A minidish LNB is specifically designed to focus on the full area of the oval shape dish. If you use a conventional LNB with a 40mm neck adapter, the performance is likely to be poor, because it focuses on a circular area, resulting in "drop-out" during bad weather. Beware sellers of twin-output LNBs. Only a few were ever made for the Sky minidish so, if you see one for sale, it might be a conventional LNB with an adapter to make it fit. It might not even point accurately at the centre of the dish. Also beware of any LNBs which seem too cheap. You know the old adage - "if it seems too good to be true..."
To remove the old LNB, pull out the plastic pin that holds the spigot to the dish arm (if fitted). Place a protective piece of thick card or wood against the widest point of the LNB (the part facing the dish) and strike it hard enough to knock the spigot out of the dish arm. Unscrew the 'F' plug from the old LNB and look inside for signs of water ingress which will make the copper turn green or black. Any sign of water indicates that the entire cable run should be replaced.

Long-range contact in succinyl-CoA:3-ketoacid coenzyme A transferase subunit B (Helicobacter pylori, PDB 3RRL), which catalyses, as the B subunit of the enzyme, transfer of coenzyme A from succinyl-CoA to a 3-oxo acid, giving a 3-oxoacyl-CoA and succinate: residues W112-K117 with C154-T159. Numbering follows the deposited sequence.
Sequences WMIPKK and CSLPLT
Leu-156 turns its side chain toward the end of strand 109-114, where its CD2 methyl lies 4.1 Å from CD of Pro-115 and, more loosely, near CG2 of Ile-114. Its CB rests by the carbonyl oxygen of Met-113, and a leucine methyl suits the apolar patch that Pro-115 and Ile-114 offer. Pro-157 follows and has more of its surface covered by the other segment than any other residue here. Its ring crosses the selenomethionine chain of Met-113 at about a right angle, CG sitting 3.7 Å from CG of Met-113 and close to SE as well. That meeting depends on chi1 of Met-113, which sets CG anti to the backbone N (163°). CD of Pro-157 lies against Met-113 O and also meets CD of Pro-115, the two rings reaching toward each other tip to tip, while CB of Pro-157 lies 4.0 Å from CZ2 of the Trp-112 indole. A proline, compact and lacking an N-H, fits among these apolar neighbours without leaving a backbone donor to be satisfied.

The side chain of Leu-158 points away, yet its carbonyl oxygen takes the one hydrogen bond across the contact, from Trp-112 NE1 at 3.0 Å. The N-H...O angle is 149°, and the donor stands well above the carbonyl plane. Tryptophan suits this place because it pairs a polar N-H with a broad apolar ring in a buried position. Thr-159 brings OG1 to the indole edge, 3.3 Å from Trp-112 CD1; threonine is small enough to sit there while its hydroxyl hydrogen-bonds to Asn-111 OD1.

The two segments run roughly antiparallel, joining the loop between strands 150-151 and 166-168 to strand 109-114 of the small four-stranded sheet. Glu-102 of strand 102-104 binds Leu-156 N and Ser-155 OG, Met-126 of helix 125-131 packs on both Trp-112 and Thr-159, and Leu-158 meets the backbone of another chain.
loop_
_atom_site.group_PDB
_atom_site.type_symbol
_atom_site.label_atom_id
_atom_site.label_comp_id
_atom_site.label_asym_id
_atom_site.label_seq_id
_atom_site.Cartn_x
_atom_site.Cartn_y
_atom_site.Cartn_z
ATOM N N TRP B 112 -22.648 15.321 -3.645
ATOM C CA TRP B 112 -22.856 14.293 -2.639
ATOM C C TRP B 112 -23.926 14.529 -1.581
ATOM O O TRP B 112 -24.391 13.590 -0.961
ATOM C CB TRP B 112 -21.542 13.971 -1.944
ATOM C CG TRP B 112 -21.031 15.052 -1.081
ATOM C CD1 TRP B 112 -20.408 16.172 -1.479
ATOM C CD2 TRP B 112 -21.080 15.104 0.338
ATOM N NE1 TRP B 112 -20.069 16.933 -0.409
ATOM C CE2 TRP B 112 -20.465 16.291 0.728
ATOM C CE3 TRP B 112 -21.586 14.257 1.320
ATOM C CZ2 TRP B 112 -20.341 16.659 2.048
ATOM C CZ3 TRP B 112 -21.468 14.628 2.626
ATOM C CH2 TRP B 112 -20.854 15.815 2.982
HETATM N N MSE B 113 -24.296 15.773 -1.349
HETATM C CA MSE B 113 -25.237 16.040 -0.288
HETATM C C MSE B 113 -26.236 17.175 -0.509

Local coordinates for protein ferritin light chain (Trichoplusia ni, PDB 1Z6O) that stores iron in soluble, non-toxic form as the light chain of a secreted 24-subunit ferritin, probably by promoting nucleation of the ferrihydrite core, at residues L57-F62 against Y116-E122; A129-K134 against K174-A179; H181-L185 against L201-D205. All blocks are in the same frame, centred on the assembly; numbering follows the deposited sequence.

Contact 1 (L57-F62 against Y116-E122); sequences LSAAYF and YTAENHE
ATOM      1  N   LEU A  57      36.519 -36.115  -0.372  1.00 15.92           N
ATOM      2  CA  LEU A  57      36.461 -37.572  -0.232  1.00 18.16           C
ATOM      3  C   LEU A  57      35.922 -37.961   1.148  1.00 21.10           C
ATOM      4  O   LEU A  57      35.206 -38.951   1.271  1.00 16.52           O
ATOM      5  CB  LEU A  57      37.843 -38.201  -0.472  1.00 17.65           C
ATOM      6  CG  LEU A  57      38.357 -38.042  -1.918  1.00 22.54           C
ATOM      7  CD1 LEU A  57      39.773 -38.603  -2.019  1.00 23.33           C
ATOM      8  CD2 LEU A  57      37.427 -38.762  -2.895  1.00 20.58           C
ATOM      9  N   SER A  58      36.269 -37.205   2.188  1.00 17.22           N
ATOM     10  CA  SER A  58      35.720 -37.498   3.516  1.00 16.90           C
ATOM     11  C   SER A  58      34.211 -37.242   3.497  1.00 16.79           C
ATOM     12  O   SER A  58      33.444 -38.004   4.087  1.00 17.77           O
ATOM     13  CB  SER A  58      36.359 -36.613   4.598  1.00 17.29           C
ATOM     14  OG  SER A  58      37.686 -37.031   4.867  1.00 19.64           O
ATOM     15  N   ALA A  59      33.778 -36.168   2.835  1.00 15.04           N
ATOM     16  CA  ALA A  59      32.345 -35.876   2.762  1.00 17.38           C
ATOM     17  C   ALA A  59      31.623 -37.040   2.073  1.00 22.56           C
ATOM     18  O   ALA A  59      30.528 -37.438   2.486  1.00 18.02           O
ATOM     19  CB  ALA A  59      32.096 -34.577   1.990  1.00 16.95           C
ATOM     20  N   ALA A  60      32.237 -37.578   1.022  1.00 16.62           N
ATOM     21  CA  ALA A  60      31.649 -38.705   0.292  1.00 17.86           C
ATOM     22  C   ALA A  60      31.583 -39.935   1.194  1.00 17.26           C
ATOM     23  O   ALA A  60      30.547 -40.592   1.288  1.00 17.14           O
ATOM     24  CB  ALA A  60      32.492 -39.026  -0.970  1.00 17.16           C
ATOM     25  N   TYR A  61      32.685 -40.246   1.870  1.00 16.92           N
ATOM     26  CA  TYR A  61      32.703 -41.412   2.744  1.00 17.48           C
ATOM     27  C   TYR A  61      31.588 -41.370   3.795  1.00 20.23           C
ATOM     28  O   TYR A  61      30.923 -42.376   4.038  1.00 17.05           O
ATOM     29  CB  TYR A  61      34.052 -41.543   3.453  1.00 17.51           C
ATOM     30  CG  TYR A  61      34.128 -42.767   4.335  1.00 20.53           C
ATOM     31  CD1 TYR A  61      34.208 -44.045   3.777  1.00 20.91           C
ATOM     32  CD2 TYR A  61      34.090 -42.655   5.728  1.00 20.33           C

Screw the 'F' plug to the new LNB and tighten gently with a 10mm or 11mm spanner. To reduce the risk of water ingress, and to lubricate the threads, you can apply silicone grease. To further reduce the risk of water ingress, fit rubber "boot" sleeves or use self-amalgamating tape to seal the 'F' plugs. Plenty of web sites show you how to do this. Just search for "How to fit an F plug" or similar. Provided that you haven't moved the dish at all, the new LNB should work straight away. However, because of the extra cable weight, the dish arm may start to sag after a day or two and the result will be missing channels. To prevent this effect, you can fasten a length of strong fishing line or steel wire to a hole in the top rim of the dish and tie it around the LNB to add support. The thin wire or line will not affect the signal.
The "skew" (twist position) of the LNB is important. Set it to about "twenty to three" looking at the front face of the dish. Make final adjustments by observing the "signal quality" in the on-screen menu of the Sky Digibox.